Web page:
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Considered a comedy, "The Two Gentlemen of Verona" was the first play written by William Shakespeare. As with many of his other works, it is said that Shakespeare pulled this tale from a number of other sources, including romances and stories from Spain and elsewhere in England. Some scholars claim a major source for the play was the poem "Diana Enamorada" by Jorge de Montemayor. Other alleged inspirations were the stories of Titus and Gisippus, published in a few sources, and "The Tragical Historie of Romeus and Juliet" by Arthur Brooke.
Like several of Shakespeare's other plays, "The Two Gentlemen of Verona" features the comedic exploits of a woman dressing as a man and confused lovers. It is often said that Shakespeare drew most of the plot of the play from the poem "Diana Enamorada," a Spanish pastoral romance. This poem features a man who professes his love for a woman, only to have her jokingly reject him. After the man is sent to another country, the woman follows him, in the disguise of a boy. Meanwhile, the man in the poem falls another woman, much like characters in "The Two Gentleman of Verona." The female dressed as a boy ends up acting as the go-between for the two lovers in the Spanish tale.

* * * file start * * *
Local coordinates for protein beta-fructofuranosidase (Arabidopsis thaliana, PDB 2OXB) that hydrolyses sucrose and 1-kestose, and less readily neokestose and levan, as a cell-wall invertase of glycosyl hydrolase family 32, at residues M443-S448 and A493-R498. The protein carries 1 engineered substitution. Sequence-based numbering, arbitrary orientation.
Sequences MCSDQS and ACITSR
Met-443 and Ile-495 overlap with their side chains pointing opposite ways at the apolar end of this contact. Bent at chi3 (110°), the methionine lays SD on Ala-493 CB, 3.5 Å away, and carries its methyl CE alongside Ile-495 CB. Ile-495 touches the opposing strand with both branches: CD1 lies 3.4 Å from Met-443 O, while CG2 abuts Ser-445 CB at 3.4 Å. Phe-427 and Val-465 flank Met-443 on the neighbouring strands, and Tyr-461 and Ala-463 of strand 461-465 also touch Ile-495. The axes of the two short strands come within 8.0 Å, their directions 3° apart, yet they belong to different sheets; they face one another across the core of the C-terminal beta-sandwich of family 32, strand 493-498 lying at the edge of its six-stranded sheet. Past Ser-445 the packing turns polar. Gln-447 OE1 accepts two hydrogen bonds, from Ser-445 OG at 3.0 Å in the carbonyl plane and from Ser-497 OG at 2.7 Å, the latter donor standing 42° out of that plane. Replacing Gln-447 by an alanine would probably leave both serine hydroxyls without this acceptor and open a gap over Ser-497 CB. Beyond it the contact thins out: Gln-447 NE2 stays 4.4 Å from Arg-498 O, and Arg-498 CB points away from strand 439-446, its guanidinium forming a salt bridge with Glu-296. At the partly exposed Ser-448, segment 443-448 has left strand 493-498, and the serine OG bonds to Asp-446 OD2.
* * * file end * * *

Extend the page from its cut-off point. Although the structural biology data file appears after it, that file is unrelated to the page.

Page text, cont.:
Another frequently cited source for the "The Two Gentlemen of Verona" is the story of Titus and Gisippus. These are two characters from other stories that are close friends, much like Valentine and Proteus, the friends in Shakespeare's play. Titus and Gisippus appear in book II, chapter 12 of "The Governour" by Thomas Elyot, and in extensive collection of novellas included in "The Decameron" by Giovanni Bocaccio. Like Shakespeare's duo, Titus and Gisippus are inseparable friends until they both fall for the same woman.
A similar story is also found in "Euphues: Anatomy of Wit," which was published in 1579 by John Lyly, and also features two close friends who fight over a woman. In the end, one decides not to pursue her to preserve his friendship. Some say Lyly's style may also have had a great influence over the development of Shakespeare's own signature voice.
In addition to themes and style, "The Two Gentlemen of Verona" also borrows characters from other literary works. For instance, Shakespeare used Arthur Brooke's "The Tragical Historie of Romeus and Juliet" as a main source for his famous tragedy "Romeo and Juliet." The character called Friar Lawrence, which appears in Brooke's story, is in a later act of "Two Gentlemen of Verona." Shakespeare may have also taken a scene from Brooke's tale and used it in "Two Gentleman" — the one in which Valentine uses a ladder to hide from, and outwit, the Duke, the father of one of his loves.
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